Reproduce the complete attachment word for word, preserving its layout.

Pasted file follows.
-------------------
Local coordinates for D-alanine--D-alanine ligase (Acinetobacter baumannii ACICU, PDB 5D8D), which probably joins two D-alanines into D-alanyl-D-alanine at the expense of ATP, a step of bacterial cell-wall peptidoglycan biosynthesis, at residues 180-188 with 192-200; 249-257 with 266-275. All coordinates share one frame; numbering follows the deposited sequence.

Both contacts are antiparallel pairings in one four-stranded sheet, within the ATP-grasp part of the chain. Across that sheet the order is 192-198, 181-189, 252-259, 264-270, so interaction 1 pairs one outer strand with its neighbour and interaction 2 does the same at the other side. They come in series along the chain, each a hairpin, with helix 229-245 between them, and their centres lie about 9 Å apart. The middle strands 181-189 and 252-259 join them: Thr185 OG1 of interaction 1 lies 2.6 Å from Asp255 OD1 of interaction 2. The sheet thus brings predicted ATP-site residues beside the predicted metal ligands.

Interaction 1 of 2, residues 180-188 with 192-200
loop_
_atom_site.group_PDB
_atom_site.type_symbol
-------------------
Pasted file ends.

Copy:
Local coordinates for D-alanine--D-alanine ligase (Acinetobacter baumannii ACICU, PDB 5D8D), which probably joins two D-alanines into D-alanyl-D-alanine at the expense of ATP, a step of bacterial cell-wall peptidoglycan biosynthesis, at residues 180-188 with 192-200; 249-257 with 266-275. All coordinates share one frame; numbering follows the deposited sequence.

Both contacts are antiparallel pairings in one four-stranded sheet, within the ATP-grasp part of the chain. Across that sheet the order is 192-198, 181-189, 252-259, 264-270, so interaction 1 pairs one outer strand with its neighbour and interaction 2 does the same at the other side. They come in series along the chain, each a hairpin, with helix 229-245 between them, and their centres lie about 9 Å apart. The middle strands 181-189 and 252-259 join them: Thr185 OG1 of interaction 1 lies 2.6 Å from Asp255 OD1 of interaction 2. The sheet thus brings predicted ATP-site residues beside the predicted metal ligands.

Interaction 1 of 2, residues 180-188 with 192-200
loop_
_atom_site.group_PDB
_atom_site.type_symbol